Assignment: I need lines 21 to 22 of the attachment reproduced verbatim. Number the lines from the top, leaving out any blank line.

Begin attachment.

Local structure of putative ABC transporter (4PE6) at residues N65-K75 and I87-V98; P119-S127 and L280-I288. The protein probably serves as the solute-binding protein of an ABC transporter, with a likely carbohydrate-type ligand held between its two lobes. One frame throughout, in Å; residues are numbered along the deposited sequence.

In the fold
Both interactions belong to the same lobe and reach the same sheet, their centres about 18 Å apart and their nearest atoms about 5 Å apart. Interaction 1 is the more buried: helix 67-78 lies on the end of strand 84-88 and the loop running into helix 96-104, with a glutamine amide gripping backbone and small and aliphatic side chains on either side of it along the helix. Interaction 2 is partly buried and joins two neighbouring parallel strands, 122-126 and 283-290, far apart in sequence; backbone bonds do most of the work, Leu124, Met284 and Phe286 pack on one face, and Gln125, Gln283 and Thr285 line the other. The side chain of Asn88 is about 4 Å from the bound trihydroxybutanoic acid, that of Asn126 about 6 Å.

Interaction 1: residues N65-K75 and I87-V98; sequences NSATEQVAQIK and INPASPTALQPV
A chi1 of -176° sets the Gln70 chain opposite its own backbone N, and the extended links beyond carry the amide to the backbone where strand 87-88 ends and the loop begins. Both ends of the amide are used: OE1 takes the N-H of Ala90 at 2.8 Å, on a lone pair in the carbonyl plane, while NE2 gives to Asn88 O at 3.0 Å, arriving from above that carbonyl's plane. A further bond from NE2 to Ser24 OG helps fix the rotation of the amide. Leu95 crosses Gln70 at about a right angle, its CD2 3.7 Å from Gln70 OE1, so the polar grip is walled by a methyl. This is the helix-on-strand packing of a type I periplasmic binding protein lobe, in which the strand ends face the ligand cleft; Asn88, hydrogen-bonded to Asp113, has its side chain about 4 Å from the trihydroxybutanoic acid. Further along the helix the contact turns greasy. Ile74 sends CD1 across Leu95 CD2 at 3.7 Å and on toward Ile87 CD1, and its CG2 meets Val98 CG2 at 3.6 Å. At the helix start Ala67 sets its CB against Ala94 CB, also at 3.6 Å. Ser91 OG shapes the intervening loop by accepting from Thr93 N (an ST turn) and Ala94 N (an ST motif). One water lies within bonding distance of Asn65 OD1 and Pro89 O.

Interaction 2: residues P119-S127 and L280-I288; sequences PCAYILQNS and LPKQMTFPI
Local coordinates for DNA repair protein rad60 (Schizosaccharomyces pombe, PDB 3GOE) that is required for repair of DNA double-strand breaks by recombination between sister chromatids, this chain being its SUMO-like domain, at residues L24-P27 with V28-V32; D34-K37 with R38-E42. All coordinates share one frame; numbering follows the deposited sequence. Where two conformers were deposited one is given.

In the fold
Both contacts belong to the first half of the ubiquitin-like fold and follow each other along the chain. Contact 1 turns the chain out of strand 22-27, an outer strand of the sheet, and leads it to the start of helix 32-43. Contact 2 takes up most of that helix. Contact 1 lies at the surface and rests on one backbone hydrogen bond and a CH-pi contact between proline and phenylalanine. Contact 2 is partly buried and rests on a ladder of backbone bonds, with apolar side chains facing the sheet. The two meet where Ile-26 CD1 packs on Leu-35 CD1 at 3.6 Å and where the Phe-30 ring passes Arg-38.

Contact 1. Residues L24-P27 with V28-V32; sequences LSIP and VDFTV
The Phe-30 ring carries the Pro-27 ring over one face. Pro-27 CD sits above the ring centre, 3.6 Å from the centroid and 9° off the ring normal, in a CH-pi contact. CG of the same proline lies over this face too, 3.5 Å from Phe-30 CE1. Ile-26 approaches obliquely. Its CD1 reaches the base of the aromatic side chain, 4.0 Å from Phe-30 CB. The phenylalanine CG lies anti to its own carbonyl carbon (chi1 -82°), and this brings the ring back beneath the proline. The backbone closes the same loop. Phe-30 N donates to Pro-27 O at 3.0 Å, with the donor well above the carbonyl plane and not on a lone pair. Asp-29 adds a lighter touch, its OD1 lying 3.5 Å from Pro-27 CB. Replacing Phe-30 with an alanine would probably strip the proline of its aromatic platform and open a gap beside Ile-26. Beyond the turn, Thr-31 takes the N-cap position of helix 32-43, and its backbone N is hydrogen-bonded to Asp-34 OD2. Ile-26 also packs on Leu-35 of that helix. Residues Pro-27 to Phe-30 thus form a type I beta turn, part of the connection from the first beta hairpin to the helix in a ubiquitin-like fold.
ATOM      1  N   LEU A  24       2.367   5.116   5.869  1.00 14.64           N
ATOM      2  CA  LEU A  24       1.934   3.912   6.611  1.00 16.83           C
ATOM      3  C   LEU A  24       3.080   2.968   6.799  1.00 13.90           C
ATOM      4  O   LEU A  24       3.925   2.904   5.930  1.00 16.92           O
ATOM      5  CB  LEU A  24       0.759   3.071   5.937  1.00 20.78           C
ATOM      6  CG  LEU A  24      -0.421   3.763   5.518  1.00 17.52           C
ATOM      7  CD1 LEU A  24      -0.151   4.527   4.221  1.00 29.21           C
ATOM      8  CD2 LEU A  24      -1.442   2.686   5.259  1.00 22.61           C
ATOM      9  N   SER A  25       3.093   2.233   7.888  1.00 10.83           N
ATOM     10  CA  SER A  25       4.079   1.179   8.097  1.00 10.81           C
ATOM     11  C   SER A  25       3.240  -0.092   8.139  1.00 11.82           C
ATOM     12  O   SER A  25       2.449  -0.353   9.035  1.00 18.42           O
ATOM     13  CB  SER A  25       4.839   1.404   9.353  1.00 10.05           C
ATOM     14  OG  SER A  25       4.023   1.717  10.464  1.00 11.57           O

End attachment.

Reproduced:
ATOM     10  CA  SER A  25       4.079   1.179   8.097  1.00 10.81           C
ATOM     11  C   SER A  25       3.240  -0.092   8.139  1.00 11.82           C